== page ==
Oracle Optimizer: Moving to and working with CBO - Part 6
December 23, 2003
Previous installments of this series have covered how the Cost Based Optimizer works and behaves. We will now look at how to assist the optimizer to do its job properly.
Hints are exactly what it means--clues or directives that will assist the optimizer in choosing an execution plan. Developers know more about the data they are dealing with and Hints provides us with the option of guiding the Optimizer to do things in a certain way--the way we would like a statement to run.
By using hints, part of the Optimizer's decision-making job is done by us.
A few things to remember about Oracle Hints:
1. Hints are not orders but directives to the optimizer.
2. Hints are provided in comment format that is embedded in the query. A plus sign is required at the beginning, right after the comment delimiter, for the optimizer to accept it as a hint. No space is permitted between the comment delimiter and the plus sign.
/*+ <hint> */ --+ <hint>
3. Multiple hints can be provided in a single comment for a statement, each separated with spaces.
4. Hints are meant for DML statements: INSERT, UPDATE, DELETE and SELECT.
5. Hints are not case sensitive.
6. If a wrong or invalid hint is provided, the optimizer ignores it and continues with the execution of the statement. The optimizer will not notify the user about such hints.
7. If multiple hints are provided that conflict with each other, the optimizer will ignore the same.
8. Comments are directly inserted in the SQL statements. These should be used with caution, as the executions plans are likely to remain the same.
9. Hints are CBO features. Using them in RBO setup will force the queries to run in cost mode. The exception to this is the RULE hint that invokes the RBO for executing a statement.
10. Hints can be used to influence the mode of the optimizer, the access path, the join order, the join method used etc..; this is mentioned in detail below.
11. Hints can be local or global. Local hints are provided directly in the SQL statements. Use global hints instead of embedding hints inside a view; this is discussed below.
12. SQL statements that are executed directly may behave differently when executed from within PL/SQL. Make use of hints in such cases to achieve the required results.
13. Table hints can be provided with the table name. . If an alias name is provided, use it instead of the table name.
14. Avoid the use of schema name along with the table name in hints, even if they appear in the FROM clause. Using aliases is a safe bet.
15. As stated by Oracle Documentation, the use of hints involves extra code that must be managed, checked and controlled. Use hints to tame queries that execute with sub-optimal execution plans, but take care to provide the right access paths.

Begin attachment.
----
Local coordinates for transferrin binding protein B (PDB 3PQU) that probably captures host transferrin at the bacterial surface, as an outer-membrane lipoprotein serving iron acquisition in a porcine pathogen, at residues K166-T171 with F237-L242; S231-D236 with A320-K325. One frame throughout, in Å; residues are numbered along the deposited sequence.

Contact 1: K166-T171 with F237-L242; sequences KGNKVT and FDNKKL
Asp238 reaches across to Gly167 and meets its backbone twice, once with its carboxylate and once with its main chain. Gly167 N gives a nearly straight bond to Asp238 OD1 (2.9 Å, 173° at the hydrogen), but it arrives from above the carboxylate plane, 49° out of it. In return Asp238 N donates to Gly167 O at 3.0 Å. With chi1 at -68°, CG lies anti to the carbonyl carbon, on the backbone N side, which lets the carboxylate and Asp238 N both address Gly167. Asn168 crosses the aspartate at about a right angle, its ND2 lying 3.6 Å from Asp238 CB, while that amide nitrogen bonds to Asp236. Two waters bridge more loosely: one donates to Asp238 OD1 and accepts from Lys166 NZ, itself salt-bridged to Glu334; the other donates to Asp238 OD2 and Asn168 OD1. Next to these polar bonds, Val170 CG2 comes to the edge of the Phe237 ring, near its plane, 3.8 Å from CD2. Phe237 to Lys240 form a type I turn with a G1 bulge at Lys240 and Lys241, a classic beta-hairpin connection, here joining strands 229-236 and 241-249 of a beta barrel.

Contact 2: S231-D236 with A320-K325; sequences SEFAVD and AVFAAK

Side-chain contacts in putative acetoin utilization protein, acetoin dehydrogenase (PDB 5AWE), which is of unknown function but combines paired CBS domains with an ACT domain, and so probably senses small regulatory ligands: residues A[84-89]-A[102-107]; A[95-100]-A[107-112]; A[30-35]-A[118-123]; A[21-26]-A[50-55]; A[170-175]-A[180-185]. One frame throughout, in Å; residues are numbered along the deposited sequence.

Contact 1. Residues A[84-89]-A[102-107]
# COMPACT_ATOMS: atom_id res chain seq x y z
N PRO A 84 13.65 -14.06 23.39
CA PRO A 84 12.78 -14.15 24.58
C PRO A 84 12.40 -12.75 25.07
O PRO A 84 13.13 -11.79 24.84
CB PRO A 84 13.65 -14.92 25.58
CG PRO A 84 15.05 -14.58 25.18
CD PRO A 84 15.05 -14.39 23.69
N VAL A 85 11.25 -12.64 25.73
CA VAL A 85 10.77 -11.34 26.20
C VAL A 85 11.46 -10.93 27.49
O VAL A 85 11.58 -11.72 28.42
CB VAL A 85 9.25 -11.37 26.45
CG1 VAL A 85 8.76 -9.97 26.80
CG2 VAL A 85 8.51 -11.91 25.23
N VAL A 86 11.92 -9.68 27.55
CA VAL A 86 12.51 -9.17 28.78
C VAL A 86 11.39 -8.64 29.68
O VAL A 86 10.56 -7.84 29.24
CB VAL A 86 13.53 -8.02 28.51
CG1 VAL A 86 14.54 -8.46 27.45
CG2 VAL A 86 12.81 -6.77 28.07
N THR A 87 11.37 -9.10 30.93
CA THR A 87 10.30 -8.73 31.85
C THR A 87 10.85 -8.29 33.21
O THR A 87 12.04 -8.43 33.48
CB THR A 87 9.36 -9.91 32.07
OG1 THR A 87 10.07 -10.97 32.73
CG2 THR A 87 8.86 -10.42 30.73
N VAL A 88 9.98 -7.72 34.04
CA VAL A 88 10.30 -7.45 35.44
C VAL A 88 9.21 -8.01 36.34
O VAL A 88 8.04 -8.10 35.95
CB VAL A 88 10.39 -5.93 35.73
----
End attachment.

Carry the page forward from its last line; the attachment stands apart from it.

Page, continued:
Listed below are some important hints that are widely used.
The optimizer hints ALL_ROWS, FIRST_ROWS, RULE and CHOOSE affect the Optimizer mode for executing the query, irrespective of what is set at session level.
From Oracle 9i, FIRST_ROWS can be optionally provided with the number of rows that should be returned, e.g. FIRST_ROWS(10). Please note that this hint is ignored for statements where Oracle needs to retrieve all rows for processing.
The RULE Hint causes the Optimizer to use rule based optimization to choose the execution path. This is an instant solution for queries that ran perfectly in RBO but have slowed down in CBO. If you have time constraints or are unable to resolve performance issues in CBO, you may consider using this hint, but my recommendation is that you come back to these queries later on and fine-tune it to run without the hint.
The access path hints for accessing data from table and indexes (FULL, INDEX_FFS, INDEX, NO_INDEX, INDEX_COMBINE, INDEX_JOIN etc.) affect the choice of access path by the optimizer. The table being affected could be specified along with the hint. If an alias name is provided, use it instead of the table name.
e.g.: improving a queries response time.
select /*+ first_rows */ trx_value from jnc_rtl_sales_iface_hdr where trx_no = 1211;
e.g.: Full table scan directive.
select /*+ full(a) */ a.shop_no, a.subinventory_code, b.item_code from jnc_shop_mapping a, jnc_rtl_sales_iface_hdr b where b.shop_no = a.shop_no;
e.g.: Prevent use of some indexes.
select /*+ no_index(b jnc_catdtl_n2 jnc_catdtl_n1) */ * from jnc_purcat a, jnc_catdtl b where b.purcat = a.purcat and b.catnam = 'roger' and b.cat_id = 1;
e.g.: Direct use of indexes.
select /*+ index(a jnc_purcat_n1) full(b) */ * from jnc_purcat a, jnc_catdtl b where b.purcat = a.purcat and b.catnam = 'roger' and b.cat_id = 1;
Using Hints in Views
If a query with hints is selecting data from a complex view, chances are that the hints will be ignored if they do not propagate inside the view. Hints can be provided in the query itself on which the view is based. In general, it is not recommended to use hints in views as the data can be selected with different conditions. You may use it if the need arises, but beware of how the data will be selected from the view.
Oracle recommends the use of Global hints instead of embedding hints in the view itself. A global hint specifies the table name present in the view along with the access path to be chosen. For example:
/*+ index(emp_v.emp emp_pk */
In the above hint, EMP_V is the view name and EMP is the table name used in the view.
e.g.: Make use of an index on a table present inside the view.
SQL> create or replace view emp_v as 2 select ename, dname 3 from emp, dept 4 where dept.deptno = emp.deptno; View created. SQL> select /*+ index(emp_v.emp emp_n2) */ * 2 from emp_v where dname = 'Dubai';